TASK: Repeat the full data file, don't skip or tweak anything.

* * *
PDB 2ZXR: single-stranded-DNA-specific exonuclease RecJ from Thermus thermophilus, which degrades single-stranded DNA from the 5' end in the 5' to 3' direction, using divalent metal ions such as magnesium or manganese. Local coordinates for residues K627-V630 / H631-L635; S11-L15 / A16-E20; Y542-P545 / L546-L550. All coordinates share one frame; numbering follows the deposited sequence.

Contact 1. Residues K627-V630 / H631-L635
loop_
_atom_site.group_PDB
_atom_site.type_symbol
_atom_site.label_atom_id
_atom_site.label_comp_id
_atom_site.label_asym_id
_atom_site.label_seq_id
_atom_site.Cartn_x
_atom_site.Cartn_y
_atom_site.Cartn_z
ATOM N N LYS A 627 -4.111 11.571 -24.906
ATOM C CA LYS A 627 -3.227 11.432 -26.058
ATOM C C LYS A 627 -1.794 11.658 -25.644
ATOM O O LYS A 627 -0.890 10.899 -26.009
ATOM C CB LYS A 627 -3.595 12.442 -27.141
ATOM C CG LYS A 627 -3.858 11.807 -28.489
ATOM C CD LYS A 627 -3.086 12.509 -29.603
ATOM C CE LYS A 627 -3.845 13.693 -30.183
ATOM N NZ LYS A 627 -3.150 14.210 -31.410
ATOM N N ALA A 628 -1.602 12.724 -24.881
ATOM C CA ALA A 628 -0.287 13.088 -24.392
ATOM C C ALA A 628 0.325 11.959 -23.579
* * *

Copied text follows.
PDB 2ZXR: single-stranded-DNA-specific exonuclease RecJ from Thermus thermophilus, which degrades single-stranded DNA from the 5' end in the 5' to 3' direction, using divalent metal ions such as magnesium or manganese. Local coordinates for residues K627-V630 / H631-L635; S11-L15 / A16-E20; Y542-P545 / L546-L550. All coordinates share one frame; numbering follows the deposited sequence.

Contact 1. Residues K627-V630 / H631-L635
loop_
_atom_site.group_PDB
_atom_site.type_symbol
_atom_site.label_atom_id
_atom_site.label_comp_id
_atom_site.label_asym_id
_atom_site.label_seq_id
_atom_site.Cartn_x
_atom_site.Cartn_y
_atom_site.Cartn_z
ATOM N N LYS A 627 -4.111 11.571 -24.906
ATOM C CA LYS A 627 -3.227 11.432 -26.058
ATOM C C LYS A 627 -1.794 11.658 -25.644
ATOM O O LYS A 627 -0.890 10.899 -26.009
ATOM C CB LYS A 627 -3.595 12.442 -27.141
ATOM C CG LYS A 627 -3.858 11.807 -28.489
ATOM C CD LYS A 627 -3.086 12.509 -29.603
ATOM C CE LYS A 627 -3.845 13.693 -30.183
ATOM N NZ LYS A 627 -3.150 14.210 -31.410
ATOM N N ALA A 628 -1.602 12.724 -24.881
ATOM C CA ALA A 628 -0.287 13.088 -24.392
ATOM C C ALA A 628 0.325 11.959 -23.579